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No, I Don’t Want to Update

Author Leo Wrobel takes his annual satirical look at technology, this year tackling the trials and pains of having to update your software.
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Every new year, I like to write something a little bit off the wall regarding technology. Humor me, as I will make a few valid points with this Andy Rooney-style diatribe by the end of this article. First, I will rant a bit.

Isn’t it funny that in my early youth, anything you used for communications and entertainment had to WARM UP? I know I risk dating myself here, but at age 55, I remember when a lot of things had vacuum tube technology. Many people don’t recall those days. In fact, a boy in our neighborhood once asked what was “wrong” with the radio in one of my antique cars. I explained that it had to warm up. No sense of wonderment—he just didn’t understand the concept. I then explained that the radio had TUBES in it. To which he said,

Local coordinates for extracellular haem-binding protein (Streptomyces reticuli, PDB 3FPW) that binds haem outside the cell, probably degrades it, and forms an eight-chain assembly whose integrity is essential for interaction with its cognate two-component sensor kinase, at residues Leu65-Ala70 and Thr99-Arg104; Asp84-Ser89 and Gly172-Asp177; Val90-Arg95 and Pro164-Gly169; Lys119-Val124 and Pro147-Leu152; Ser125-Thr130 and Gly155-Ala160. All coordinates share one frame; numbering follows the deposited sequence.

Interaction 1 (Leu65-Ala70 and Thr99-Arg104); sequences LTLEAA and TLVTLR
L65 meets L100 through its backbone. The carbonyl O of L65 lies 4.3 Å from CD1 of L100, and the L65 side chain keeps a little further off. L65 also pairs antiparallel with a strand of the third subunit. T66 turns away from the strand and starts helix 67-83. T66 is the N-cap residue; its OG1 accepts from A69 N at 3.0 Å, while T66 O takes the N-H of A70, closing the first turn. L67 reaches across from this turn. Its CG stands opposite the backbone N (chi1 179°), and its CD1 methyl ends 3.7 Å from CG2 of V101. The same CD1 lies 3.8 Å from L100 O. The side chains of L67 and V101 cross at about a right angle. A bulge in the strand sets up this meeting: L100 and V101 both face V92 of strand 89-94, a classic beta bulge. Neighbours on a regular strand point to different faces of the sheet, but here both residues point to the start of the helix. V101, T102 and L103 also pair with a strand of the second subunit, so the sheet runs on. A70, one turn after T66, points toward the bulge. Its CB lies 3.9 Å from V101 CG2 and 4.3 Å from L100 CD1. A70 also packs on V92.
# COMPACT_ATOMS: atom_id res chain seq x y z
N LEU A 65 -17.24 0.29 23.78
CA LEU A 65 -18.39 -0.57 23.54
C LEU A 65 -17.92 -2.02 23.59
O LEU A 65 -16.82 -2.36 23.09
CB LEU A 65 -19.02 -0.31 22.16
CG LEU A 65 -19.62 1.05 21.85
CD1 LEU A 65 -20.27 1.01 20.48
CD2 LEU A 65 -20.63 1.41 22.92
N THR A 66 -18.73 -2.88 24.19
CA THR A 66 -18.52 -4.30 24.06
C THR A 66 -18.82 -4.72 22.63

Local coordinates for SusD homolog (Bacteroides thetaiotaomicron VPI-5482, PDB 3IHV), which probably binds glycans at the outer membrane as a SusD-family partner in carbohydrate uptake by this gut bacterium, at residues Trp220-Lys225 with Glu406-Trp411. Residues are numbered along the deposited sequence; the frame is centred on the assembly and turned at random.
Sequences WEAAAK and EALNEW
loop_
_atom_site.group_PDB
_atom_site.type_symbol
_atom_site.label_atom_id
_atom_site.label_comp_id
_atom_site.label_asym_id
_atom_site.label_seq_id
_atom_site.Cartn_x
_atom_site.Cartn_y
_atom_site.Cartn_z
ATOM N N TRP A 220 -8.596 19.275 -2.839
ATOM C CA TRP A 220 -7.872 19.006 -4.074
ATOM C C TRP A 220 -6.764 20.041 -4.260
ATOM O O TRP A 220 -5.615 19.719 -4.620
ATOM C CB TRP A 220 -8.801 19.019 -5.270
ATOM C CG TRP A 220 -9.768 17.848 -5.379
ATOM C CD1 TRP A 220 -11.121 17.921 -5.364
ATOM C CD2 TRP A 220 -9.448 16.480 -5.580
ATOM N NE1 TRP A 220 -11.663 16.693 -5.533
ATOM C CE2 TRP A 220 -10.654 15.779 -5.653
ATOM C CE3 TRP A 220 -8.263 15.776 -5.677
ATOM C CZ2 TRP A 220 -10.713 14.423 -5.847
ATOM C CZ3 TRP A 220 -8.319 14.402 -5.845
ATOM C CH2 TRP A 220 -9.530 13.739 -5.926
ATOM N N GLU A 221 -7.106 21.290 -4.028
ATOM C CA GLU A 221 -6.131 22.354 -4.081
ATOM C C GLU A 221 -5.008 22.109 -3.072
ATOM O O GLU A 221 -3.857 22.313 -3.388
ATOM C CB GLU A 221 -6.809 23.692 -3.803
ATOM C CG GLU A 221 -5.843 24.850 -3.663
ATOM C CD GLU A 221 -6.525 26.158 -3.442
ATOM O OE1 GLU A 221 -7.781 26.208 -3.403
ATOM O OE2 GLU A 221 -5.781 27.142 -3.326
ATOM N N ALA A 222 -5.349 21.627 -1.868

“Oh, tubes, that explains it. The radio has tubes.”

He then went on.

    “What’s a tube?”

When I was about 10 years old, I got a Jade six transistor radio. You may remember them; they came with a 90-day warranty and broke on the 91st day. The best part about that radio was that it turned on instantly. You did not have to wait for it to warm up. If you wanted to listen to the 6pm news, you could turn it on at 2 seconds to 6, rather than have it warm up just in time to miss the headlines but catch the commercials. Now that was technology.

Taking Technology a Step Backward

Anyhow, I digress, but that’s my prerogative in a back-handed semi-satirical article. And now that I have ranted for a while, it brings me to another point: Isn’t it funny that technology-wise, we seem to have taken a step backward? Turn on your computer from a cold start, for example. It has to warm up.